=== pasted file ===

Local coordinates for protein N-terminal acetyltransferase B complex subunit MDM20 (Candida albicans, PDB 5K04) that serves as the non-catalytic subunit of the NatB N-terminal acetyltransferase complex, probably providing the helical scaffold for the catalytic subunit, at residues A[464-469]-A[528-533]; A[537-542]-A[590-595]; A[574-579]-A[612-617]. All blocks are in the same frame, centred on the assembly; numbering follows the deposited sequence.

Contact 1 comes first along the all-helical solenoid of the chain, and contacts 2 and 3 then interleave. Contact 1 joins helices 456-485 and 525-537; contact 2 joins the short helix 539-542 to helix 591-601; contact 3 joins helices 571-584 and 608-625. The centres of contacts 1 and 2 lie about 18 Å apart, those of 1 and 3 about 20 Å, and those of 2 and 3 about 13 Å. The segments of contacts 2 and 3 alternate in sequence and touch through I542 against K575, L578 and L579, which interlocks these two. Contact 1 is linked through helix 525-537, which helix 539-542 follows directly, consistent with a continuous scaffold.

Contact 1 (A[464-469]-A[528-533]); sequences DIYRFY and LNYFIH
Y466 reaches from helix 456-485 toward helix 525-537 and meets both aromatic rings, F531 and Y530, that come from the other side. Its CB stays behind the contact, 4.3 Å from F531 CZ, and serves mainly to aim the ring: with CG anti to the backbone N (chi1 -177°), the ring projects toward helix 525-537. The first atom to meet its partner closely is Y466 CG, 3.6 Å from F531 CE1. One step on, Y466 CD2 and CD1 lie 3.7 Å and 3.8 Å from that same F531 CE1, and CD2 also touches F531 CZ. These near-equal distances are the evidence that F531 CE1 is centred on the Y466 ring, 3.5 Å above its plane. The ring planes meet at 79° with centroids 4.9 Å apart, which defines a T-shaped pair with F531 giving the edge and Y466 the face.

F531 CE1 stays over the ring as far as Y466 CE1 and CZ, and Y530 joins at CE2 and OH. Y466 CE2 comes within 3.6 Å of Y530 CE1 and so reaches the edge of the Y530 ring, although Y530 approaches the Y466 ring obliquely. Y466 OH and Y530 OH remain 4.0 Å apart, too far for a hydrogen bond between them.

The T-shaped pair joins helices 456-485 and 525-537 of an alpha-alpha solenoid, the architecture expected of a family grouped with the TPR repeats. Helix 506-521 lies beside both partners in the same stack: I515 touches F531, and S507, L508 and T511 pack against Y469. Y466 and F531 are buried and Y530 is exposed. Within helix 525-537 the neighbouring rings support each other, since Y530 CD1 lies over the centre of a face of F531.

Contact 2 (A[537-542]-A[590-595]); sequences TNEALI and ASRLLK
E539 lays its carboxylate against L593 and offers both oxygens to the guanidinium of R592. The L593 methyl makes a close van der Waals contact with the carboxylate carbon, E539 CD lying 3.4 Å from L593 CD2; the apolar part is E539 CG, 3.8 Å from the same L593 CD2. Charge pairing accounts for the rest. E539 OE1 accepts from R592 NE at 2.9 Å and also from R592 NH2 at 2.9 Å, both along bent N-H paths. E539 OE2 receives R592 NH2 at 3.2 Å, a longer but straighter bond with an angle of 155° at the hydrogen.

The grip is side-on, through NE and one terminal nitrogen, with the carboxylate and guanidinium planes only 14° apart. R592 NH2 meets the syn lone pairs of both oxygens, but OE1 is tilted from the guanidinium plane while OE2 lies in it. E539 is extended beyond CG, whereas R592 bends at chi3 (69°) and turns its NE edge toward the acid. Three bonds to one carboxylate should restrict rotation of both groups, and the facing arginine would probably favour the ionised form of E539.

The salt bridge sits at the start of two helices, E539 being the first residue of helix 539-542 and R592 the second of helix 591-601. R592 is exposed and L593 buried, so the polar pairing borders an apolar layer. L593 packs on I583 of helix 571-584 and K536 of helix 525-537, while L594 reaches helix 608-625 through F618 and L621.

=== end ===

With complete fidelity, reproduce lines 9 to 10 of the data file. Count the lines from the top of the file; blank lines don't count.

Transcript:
The grip is side-on, through NE and one terminal nitrogen, with the carboxylate and guanidinium planes only 14° apart. R592 NH2 meets the syn lone pairs of both oxygens, but OE1 is tilted from the guanidinium plane while OE2 lies in it. E539 is extended beyond CG, whereas R592 bends at chi3 (69°) and turns its NE edge toward the acid. Three bonds to one carboxylate should restrict rotation of both groups, and the facing arginine would probably favour the ionised form of E539.

The salt bridge sits at the start of two helices, E539 being the first residue of helix 539-542 and R592 the second of helix 591-601. R592 is exposed and L593 buried, so the polar pairing borders an apolar layer. L593 packs on I583 of helix 571-584 and K536 of helix 525-537, while L594 reaches helix 608-625 through F618 and L621.